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Gaming Realms targets profitability through own content

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As Gaming Realms moves towards profitability by concentrating on its own games, iGaming Business spoke with chief executive Patrick Southon.

Developing its own content takes time and doesn't generate profits as quickly as third party content strategies but will give Gaming Realms “the point of difference for growth further down the line”, chief executive Patrick Southon told iGaming Business.    

While revenues grew by more than 60% to reach £34m in 2016 and EBITDA loss stood at £1m, Southon explained that the group had “been investing heavily in building our own content, which is expensive and if we hadn’t done that we would have been more profitable sooner but then we wouldn’t have the point of difference for growth further down the line”.

He added: “We are building games in the UK and then marketing them in the UK for real money games and then we are wrapping them with social features such as meta games and the monetisation you have with social and that is working well.”

The company is positioning its products at women aged 25-35 who use mobile and basing around its flagship product Slingo.

Gaming Realms will target an entertainment-focused audience through Slingo, trying to get more female consumers, create more entertainment(-led) gambling games, which in the past was bingo and is now a mix of bingo, slots and real money and social gaming.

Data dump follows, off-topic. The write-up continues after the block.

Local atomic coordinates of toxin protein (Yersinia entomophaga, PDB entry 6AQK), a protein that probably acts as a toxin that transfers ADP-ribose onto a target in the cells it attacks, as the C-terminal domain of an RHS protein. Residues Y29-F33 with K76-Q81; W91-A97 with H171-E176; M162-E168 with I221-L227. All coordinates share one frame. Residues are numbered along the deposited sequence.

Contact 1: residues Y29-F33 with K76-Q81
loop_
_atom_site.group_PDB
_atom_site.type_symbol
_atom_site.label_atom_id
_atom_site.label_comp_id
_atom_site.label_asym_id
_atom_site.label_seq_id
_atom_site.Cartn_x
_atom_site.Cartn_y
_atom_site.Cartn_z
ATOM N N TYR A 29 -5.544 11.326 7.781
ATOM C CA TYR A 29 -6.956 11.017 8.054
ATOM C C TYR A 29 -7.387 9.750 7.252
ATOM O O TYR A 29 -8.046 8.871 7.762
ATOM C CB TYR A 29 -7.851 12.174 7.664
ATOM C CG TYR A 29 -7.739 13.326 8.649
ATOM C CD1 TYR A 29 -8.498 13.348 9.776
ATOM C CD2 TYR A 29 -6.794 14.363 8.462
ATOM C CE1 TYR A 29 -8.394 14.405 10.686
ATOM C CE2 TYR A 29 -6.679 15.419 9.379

Southon said Gaming Realms had “stopped investing in old social apps that we bought off RealNetworks and now we are building our own unified games. Before we had real money games and social games and they were different and we have managed to build our content pipeline, so we are building the same games for both audiences because the end user is roughly the same demographic.”

The company focuses on modern technology and designs its content around people's playing habits by making it responsive to them, to highlight suitable games and differentiate in a very crowded market, especially when it comes to mobile and the restricted real estate on mobile screens, explained Southon.

“We have unique games, which helps retention, and have tools which offer individual bonuses, we also have deals with TV brands such as Britain's Got Talent and XFactor,” he added.

Although TV-branded versions of the company's games help acquisition, and work very well in the short-term, in the long term the company wants to build up its Slingo brand. The company also recently launched licensing in New Jersey.  

“It is cost effective to offer the games as you just integrate into the existing casino operators. We get the smaller percentage of a bigger pie. We will be announcing a lot more licensing deals as part of our strategy rolling through.”

Looking at the UK, the chief executive said profitability was the aim: “We want to continue our growth and keep investing, we won't get 100% growth in real money games again, but we are reaching maturity as a company.”

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